FROM Ian Kysel
Solitary Confinement and Prison Reform Some 88,000 inmates of state and federal prisons are in some form of solitary confinement, although it’s not called by its real name. But concern about abusive detention — even on death row — has reached all the way to the US Supreme Court. Writing about a case dealing with a different subject, Supreme Court Justice Anthony Kennedy recently stunned court watchers by condemning solitary confinement . He noted that, as long ago as 1890, the Court acknowledged that solitary can lead to madness and suicide, and listed possible side effects including: anxiety panic, withdrawal, hallucinations and self-mutilation. The mental damage caused by isolation is well known, but often inmates are released directly from solitary into the general population outside. Some prison systems are trying to change their ways. We look at the practice of solitary confinement and the available alternatives.
Is the threat from Russia missing from the Russia meddling probe? There's much being made about the Trump administration's possible ties with Russia. But the bottom line is Russia's effort to influence American democracy. Do the President and his aides care enough to take action before voters go back to the polls?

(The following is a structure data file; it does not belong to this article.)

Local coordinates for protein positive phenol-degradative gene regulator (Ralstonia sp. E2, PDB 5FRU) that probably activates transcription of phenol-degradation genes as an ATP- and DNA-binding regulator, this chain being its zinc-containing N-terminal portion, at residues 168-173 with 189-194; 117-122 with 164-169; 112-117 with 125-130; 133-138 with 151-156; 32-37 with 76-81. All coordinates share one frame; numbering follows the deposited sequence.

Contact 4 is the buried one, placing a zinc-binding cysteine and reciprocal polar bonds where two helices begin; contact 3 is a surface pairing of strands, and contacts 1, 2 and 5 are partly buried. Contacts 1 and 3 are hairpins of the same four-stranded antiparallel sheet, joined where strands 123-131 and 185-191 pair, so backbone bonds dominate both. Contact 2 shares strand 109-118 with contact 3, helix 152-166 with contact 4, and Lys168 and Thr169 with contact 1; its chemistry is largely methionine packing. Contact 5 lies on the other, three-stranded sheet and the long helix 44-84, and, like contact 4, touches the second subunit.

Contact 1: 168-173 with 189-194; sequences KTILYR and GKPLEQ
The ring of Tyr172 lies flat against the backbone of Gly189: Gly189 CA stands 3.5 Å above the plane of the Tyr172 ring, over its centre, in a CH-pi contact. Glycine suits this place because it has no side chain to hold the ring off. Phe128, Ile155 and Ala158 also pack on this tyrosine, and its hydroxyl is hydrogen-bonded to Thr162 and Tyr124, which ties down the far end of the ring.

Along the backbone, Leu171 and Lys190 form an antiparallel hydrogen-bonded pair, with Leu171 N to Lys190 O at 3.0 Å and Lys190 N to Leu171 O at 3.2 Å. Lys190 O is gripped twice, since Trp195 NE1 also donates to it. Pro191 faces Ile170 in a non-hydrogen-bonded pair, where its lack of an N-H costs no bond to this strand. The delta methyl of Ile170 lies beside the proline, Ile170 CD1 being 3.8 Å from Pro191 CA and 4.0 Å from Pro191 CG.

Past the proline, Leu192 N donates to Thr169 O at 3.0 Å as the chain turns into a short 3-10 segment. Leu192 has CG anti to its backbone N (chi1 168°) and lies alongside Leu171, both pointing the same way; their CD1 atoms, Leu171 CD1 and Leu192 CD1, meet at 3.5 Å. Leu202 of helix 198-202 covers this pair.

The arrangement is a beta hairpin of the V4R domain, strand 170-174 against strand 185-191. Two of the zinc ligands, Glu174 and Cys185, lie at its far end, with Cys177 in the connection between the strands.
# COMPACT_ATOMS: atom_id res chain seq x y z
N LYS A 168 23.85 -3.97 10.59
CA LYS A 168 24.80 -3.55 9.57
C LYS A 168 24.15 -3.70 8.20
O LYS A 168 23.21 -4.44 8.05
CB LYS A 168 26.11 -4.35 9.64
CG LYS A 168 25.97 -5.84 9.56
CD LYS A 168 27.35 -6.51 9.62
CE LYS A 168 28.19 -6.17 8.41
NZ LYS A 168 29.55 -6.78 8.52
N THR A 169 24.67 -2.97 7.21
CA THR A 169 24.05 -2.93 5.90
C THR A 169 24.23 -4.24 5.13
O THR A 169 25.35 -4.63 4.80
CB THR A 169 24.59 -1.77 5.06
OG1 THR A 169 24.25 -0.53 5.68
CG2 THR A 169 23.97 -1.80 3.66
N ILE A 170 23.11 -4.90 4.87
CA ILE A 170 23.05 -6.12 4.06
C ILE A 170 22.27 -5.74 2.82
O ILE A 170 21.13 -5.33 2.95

Venezuela spirals into economic and political chaos Venezuela, a country whose potential for prosperity is unmatched, finds itself on the verge of civil war. What sustains the repressive government? With time running out, guest host León Krauze looks at what the international community can do to pull the country from the edge of collapse.
White House budget proposal slashes and burns President Trump's first budget request is considered dead on arrival in Congress — a familiar development in Capitol Hill. We hear what it reveals about the priorities of the new administration. What's likely to die… and what might survive?
Janesville and the American Dream Janesville, Wisconsin is the hometown of Republican House Speaker Paul Ryan. But he couldn’t prevent the closing of the General Motors factory after 100 years. On this Memorial Day rebroadcast of To the Point, we hear what’s happened to what once was a model of American middle-class unity.